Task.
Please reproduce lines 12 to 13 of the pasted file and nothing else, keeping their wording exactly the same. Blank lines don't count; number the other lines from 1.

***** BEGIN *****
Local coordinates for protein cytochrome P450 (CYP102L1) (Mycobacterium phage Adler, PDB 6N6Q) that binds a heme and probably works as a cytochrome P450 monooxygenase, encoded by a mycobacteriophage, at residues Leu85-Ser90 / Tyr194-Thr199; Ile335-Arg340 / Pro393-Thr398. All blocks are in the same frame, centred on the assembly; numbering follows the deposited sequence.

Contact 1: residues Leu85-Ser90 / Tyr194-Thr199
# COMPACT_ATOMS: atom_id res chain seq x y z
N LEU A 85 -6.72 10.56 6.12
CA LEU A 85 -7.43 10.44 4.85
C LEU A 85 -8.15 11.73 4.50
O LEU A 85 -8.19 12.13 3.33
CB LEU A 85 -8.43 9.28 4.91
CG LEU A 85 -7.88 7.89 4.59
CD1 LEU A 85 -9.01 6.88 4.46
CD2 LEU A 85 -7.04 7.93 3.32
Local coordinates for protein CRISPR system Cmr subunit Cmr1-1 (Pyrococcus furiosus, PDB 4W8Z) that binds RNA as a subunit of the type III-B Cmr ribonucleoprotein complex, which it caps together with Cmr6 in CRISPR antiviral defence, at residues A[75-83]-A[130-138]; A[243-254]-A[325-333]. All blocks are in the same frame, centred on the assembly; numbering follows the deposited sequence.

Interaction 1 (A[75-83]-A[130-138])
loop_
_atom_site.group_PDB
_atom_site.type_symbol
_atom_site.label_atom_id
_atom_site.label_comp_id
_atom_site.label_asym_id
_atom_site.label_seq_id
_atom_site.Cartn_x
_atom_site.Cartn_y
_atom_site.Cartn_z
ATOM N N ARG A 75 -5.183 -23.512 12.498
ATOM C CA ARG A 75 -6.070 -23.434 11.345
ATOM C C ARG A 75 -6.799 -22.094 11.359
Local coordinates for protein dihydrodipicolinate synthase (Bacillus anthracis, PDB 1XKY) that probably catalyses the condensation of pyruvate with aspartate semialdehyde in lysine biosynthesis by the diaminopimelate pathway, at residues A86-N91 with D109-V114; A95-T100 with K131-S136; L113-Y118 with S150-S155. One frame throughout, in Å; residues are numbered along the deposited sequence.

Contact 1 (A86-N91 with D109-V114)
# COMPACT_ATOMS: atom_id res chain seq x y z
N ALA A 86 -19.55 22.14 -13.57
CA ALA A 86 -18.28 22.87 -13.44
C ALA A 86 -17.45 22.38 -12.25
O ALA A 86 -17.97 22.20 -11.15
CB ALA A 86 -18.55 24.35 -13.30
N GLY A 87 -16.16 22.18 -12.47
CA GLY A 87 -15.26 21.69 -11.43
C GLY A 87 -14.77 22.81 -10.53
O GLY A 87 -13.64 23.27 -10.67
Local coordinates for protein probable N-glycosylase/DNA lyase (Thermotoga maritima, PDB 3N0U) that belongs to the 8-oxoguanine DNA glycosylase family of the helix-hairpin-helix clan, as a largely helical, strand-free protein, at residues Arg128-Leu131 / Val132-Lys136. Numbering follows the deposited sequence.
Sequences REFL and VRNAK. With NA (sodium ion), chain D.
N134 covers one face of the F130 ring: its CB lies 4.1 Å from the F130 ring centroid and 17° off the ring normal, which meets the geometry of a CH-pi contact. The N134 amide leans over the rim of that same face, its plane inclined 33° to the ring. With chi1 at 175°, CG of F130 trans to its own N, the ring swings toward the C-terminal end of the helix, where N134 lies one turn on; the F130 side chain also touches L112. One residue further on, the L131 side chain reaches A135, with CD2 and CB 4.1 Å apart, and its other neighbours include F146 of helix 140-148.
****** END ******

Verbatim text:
Local coordinates for protein CRISPR system Cmr subunit Cmr1-1 (Pyrococcus furiosus, PDB 4W8Z) that binds RNA as a subunit of the type III-B Cmr ribonucleoprotein complex, which it caps together with Cmr6 in CRISPR antiviral defence, at residues A[75-83]-A[130-138]; A[243-254]-A[325-333]. All blocks are in the same frame, centred on the assembly; numbering follows the deposited sequence.

Interaction 1 (A[75-83]-A[130-138])